This week, we’re helping a family “flip” their family room to improve the space’s function and feel.
Roberto and Faith have lived in their home for 16 years. It was built in 1993 and came with a custom bookshelf-desk combo that the couple hasn’t used much.
Further, the outdated stain and shiny finish leave the room feeling dated.
And with no other space for their TV besides the wall on the other side of the room, the couch is butted up against the desk, making the room feel small.
But we’ve got some solutions!
Deconstruct the Desk and Cabinets
First, we deconstruct the built-in desk and cabinets we’re removing. But we’re throwing nothing away. These cabinets can be repurposed for storage in the garage.
We save every bit of trim from the desk to use along the floor edge of the bookshelves. Because many of those pieces are made by the manufacturer, we can’t easily replace them.
After removing the cabinets, we found a pop of pink on the wall behind. Roberto and Faith had leftover paint from when they painted the family room years ago, but the color changed and doesn’t quite match what’s on the walls.
Drastic temperature changes can cause paint to change color, so it’s important to store it in a temperature-controlled space to prevent this.
To get the right shade, we do a color match. Simply take a boxcutter and carve out a square of paint from an inconspicuous spot on the wall. We chose to take a sample from next to the electrical outlet that will be behind the TV dresser.
While removing the desk, we find that it’s tightly glued to the floor, so we use a pry bar to get it loose. In doing so, some of the flooring underneath it between the bookshelves gets damaged.
Fortunately, Faith and Roberto just replaced their wood laminate flooring two years ago, so they still had the manufacturer’s information.
Whenever you replace your flooring, always keep that information and purchase some extra flooring in case you need to make repairs in the future. That flooring could be discontinued, and then you’ll be stuck trying to match the flooring if you need to replace a section in the future.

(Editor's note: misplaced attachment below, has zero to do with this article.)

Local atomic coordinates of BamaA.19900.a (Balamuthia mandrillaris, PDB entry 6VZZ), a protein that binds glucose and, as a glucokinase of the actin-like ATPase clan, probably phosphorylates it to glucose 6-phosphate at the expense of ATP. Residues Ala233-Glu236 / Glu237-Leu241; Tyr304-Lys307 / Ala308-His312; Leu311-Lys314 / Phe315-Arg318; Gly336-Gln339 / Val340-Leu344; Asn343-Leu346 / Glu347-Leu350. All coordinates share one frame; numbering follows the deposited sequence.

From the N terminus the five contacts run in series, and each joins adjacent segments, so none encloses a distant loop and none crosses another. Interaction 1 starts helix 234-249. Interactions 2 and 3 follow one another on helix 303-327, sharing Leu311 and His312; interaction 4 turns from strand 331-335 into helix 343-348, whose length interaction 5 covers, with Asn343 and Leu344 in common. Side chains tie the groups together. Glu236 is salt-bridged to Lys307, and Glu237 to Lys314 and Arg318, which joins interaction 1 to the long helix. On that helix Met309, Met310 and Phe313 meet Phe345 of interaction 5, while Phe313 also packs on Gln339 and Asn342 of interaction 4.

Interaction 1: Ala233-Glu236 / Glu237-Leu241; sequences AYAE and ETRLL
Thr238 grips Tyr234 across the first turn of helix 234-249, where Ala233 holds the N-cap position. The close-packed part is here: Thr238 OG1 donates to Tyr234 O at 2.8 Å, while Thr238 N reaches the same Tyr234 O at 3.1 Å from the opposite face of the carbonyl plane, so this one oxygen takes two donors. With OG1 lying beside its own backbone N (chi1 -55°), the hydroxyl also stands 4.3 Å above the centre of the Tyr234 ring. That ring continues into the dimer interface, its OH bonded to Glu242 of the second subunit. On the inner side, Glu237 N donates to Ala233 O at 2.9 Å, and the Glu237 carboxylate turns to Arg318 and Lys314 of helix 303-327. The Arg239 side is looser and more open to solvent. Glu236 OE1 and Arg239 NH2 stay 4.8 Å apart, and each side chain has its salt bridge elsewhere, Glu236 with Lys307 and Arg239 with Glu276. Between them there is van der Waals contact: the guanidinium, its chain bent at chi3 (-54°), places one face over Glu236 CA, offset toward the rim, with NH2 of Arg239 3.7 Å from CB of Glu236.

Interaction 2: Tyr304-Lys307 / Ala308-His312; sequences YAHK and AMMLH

One thing you don’t want on the floor is a “clickity-clack” noise. When you walk across a floating laminate floor, it will make all kinds of noise without an underlay pad.
Once we lay the pad, we stagger the flooring to match the rest of the room.
Freshen Up the Mantel and Fireplace
The low placement of the fireplace mantel against the tall ceiling makes the room feel short. To change that, we add batten boards above the mantel.
We’re building a faux board and double batten wall treatment above the mantel. To nail the look, we match the angle of the 1-by-2 boards to the angle of the ceiling using a bevel gauge. Then we cut the boards with a miter saw.
Since there’s no guarantee there are studs behind each batten, we caulk each board with construction adhesive after we nail them.
Next, we focus on the fireplace. The first step is cleaning the fireplace. We use a solution of trisodium phosphate on the bricks, which will remove the soot stains. Once the fireplace is clean, we paint the inside of the firebox with high-heat black paint.
After that, we whitewash the fireplace. We use 50 percent water and 50 percent flat-white paint. First, we wet the bricks with water so our whitewash paint can soak in evenly. The key to whitewashing is to be “consistently inconsistent” with your brush strokes.
Repurpose the Bookshelves
Before we can repurpose the bookshelves, we have to clear them. Next, we sand, prime, and paint the bookshelves to match the TV dresser.
Next, we move the TV dresser from the other side of the room to the space between the bookshelves. This will create a nice entertainment center along the wall and allow the furniture to flow nicely in the family room.
- Painted the chair rail to match the walls
- Removed the chair rail next to the fireplace
- Relocated TV hookups
- Mounted the TV with an articulating wall mount
Roberto and Faith have a beautiful home and they take care of it remarkably. But the family room was giving away the age of the house.
For starters, the room’s layout was inefficient. The massive wall of dark-wood built-ins with a high-gloss finish had the 1990s written all over it.
For a large room, the space somehow felt small. And the fireplace, which should have been a focal point, also seemed small and out of proportion to the room.
But now, that same fireplace grabs your attention from the front door onward, thanks to the whitewashed bricks and the new board and batten wall treatment.
Removing the built-in desk has brightened up the room and allowed us to relocate the TV, which, in turn, allowed us to open up the room with a better layout.
Plus, changing the color palette of the bookshelves has helped bring the room out of the ’90s and into the 21st century.
And we did it all for less than $600 in materials.
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